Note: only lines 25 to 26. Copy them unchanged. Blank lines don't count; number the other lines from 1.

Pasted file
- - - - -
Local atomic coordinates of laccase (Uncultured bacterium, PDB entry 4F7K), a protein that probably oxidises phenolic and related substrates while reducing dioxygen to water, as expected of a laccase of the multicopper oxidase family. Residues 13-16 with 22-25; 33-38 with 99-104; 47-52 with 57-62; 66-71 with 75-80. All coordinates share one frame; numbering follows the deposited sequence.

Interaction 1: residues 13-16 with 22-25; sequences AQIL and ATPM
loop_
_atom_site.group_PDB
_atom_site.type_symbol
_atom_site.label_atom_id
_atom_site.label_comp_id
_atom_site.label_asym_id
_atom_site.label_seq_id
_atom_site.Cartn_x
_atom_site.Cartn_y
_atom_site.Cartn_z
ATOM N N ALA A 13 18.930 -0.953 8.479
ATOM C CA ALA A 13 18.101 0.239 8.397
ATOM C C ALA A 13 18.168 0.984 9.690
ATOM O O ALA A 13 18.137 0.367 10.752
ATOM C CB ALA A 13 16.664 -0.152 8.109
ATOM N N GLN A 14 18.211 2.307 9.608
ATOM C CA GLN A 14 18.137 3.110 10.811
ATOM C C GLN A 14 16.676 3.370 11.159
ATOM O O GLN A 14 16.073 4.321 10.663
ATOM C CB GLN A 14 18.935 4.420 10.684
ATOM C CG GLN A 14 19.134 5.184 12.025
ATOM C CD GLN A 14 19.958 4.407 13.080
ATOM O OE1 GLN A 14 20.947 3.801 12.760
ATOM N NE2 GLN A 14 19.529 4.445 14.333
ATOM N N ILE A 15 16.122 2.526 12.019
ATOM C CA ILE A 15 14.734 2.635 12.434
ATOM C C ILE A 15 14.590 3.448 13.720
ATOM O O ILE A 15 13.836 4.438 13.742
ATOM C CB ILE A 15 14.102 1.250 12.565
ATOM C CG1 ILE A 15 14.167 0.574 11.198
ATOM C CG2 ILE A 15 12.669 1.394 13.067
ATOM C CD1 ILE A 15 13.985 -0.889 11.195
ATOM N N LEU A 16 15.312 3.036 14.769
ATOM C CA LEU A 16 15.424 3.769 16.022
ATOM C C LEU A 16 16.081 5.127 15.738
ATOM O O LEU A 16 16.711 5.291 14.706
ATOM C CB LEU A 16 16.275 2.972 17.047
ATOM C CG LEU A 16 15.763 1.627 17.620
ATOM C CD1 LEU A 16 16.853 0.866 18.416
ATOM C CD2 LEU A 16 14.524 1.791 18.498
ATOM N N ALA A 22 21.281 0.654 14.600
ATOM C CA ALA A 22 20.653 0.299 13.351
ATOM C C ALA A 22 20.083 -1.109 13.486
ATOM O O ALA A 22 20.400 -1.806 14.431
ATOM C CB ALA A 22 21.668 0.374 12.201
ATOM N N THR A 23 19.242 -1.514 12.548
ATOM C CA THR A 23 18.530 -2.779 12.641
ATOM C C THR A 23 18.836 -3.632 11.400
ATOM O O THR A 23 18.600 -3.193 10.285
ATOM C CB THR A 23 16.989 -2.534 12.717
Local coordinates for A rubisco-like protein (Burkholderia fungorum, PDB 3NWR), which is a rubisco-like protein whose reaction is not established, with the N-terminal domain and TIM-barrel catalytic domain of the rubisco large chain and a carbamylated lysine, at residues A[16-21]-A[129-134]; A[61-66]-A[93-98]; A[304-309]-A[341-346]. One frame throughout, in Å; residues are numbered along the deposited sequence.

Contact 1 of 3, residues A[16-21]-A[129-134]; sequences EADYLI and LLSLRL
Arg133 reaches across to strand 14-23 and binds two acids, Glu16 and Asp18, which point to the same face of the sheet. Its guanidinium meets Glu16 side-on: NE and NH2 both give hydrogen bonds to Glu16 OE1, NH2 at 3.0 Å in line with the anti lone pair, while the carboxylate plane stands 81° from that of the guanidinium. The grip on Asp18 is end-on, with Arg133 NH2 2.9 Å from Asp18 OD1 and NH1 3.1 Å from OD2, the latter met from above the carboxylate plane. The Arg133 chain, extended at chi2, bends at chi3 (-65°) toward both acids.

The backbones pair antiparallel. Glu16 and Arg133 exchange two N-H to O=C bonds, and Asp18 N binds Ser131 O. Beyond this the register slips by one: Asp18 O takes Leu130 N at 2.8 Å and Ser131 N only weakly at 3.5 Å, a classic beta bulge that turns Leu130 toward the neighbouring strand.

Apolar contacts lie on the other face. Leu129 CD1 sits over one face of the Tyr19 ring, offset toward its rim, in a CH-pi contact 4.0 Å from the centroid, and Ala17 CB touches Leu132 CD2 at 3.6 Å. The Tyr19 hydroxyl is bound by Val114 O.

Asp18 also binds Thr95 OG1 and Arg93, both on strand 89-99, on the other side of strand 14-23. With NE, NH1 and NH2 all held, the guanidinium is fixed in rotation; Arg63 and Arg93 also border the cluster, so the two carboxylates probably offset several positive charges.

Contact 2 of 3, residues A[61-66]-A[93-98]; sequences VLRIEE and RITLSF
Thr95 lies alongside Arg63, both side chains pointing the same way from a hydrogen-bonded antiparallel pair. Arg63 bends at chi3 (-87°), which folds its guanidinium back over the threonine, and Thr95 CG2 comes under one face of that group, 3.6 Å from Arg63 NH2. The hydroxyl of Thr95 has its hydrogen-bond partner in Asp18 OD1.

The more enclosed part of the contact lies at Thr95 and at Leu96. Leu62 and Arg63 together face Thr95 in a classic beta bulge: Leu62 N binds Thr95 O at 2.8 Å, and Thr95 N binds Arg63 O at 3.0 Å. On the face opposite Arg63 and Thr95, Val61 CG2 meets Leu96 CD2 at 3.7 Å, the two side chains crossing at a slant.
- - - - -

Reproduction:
ATOM O OE1 GLN A 14 20.947 3.801 12.760
ATOM N NE2 GLN A 14 19.529 4.445 14.333